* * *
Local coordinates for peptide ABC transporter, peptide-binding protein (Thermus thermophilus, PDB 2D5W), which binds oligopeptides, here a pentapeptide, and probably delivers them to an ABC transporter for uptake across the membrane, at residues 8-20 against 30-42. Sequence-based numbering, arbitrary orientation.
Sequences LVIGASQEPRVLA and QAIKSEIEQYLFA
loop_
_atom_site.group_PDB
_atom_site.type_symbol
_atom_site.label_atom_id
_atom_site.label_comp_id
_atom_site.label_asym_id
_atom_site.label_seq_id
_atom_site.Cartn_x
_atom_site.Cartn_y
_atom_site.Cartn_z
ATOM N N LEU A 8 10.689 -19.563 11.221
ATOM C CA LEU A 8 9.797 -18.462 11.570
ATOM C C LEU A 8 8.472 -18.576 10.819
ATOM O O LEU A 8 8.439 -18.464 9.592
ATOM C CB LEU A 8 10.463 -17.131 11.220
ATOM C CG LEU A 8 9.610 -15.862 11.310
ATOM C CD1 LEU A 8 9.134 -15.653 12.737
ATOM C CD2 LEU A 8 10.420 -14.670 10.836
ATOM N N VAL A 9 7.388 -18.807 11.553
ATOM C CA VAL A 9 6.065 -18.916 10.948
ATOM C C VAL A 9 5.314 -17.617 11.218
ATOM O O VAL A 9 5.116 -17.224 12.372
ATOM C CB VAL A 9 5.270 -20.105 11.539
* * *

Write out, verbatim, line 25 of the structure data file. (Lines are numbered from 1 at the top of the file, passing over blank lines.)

ATOM C CB VAL A 9 5.270 -20.105 11.539